Numerous studies on RDMS havebeen published. Most of them are surveys, interviews,
participant observation and case studies of RDMS provided by libraries, RDM training
needed by librarians, and data management practices of researchers (Tenopir et al., 2012;
Tenopir et al.,2017;Reznik-Zellen et al., 2012;Yoon and Schultz, 2017;Briney et al., 2015;
Corrall et al.,2013;Brown et al., 2015;Chiware and Mathe, 2015). These studies mainly
report facts specic to particular libraries and researchers. Some articles present RDMS
models that are independent of individual cases. For example, Jones et al. (2013) developed
the components of RDM support services model that connects guidance, training and
support services to thedifferent stages of research. Pineld et al. (2014) developed a model of
institutional RDM that focuseson institutional drivers, stakeholders, inuencing factors and
program components. Thesemodels examine RDMS on an abstract level but are still bound
to a particular domain.Very few studies have examined RDMS through a generaltheoretical
framework that is independent of particular domains or disciplines. One such study was
conducted by University of Vermont librarianswho used the theory of planned behavior in
designing a survey questionnaire for evaluating researchersattitudes and beliefs towards
data management planning(Berman, 2017).
RDMS has been diffused among libraries for about a decade. The author believes it is
now a good time to look back and investigateits diffusion patterns. This paper will analyze
RDMS through the lens of the diffusion of innovation (DOI) theories. There are many
benets of examining RDMSthrough a general theoretical framework. As stated byRogers
(2003,p.12),the diffusion paradigm allows scholars to repackage their empirical ndings
in the form of higher-level generalizationsof a more theoretical nature.Thus, RDMS can be
understood in a more general context in comparison with the diffusions of innovations in
other elds. This information willnot only be useful to libraries but also stakeholders, such
as government agencies and professional associations who want to support innovations in
libraries, and also for vendorswho want to sell technology products to libraries. In addition,
DOI theories will be tested, and then conrmed, augmented or even refuted based on the
diffusion practicesin this particular eld.
Innovation studies in library and information science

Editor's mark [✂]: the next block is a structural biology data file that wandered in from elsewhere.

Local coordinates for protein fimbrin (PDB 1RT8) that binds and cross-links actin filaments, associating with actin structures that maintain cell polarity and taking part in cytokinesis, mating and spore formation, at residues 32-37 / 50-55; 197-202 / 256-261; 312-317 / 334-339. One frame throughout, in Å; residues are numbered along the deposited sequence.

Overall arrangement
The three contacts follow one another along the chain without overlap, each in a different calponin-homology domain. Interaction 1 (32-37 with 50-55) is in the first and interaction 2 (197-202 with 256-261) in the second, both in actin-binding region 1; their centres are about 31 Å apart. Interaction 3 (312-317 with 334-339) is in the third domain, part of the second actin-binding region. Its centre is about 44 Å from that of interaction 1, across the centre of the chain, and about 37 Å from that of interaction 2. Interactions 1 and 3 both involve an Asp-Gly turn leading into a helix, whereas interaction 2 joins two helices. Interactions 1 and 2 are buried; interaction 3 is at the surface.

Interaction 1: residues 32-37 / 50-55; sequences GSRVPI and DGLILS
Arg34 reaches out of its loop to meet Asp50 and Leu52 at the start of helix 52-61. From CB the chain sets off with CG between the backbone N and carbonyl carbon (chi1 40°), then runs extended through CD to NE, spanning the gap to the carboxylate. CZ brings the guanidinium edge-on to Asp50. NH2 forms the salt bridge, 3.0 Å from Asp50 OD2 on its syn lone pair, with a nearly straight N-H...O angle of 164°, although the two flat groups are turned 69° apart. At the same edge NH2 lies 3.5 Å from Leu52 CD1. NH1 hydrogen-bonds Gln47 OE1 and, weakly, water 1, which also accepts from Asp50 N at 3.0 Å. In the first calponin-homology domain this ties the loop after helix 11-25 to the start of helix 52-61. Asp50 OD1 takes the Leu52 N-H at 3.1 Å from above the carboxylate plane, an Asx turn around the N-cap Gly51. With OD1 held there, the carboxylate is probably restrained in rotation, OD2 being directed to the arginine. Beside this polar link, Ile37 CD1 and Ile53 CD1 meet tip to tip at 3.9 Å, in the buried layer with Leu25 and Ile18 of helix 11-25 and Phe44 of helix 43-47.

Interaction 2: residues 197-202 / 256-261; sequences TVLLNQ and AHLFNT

Library and information science (LIS) researchers have conducted numerous studies to
investigate various issues related to the adoption of innovations among libraries. Many
studies attempted to identify factors that cause librarians or libraries to be more or less
innovative. For example, Howard (1981) tested the relationship between the structural
features of academic libraries, including complexity, centralization, formalization,
stratication and their innovativeness. Damanpour and Childers (1985) examined the effect
of the size of public libraries on their innovativeness. Jantz (2013,2015) reported the impact
of ve factors on the innovativenessof a research library, including strategy, organizational
structure and leadership. Leong and Anderson (2012)described a range of approaches used
by one academic library to increase its innovativeness. Goulding and Walton (2014) found
that distributed leadership couldhelp library services innovate. Luquire (1983) investigated
variables that affect librariansperceptions or evaluations of onlinecomputer library center
(OCLC) as an innovative system. Cervone (2007) studied the effect of individual librarians
professional advice networks on their innovativeness. Fowler (1998) investigated the
relationships between learning activitiesand the innovativeness of library work teams and
individual librarians. Xia (2012) applied the geographic concept of cultural diffusionism to

To continue reading

Request your trial

VLEX uses login cookies to provide you with a better browsing experience. If you click on 'Accept' or continue browsing this site we consider that you accept our cookie policy. ACCEPT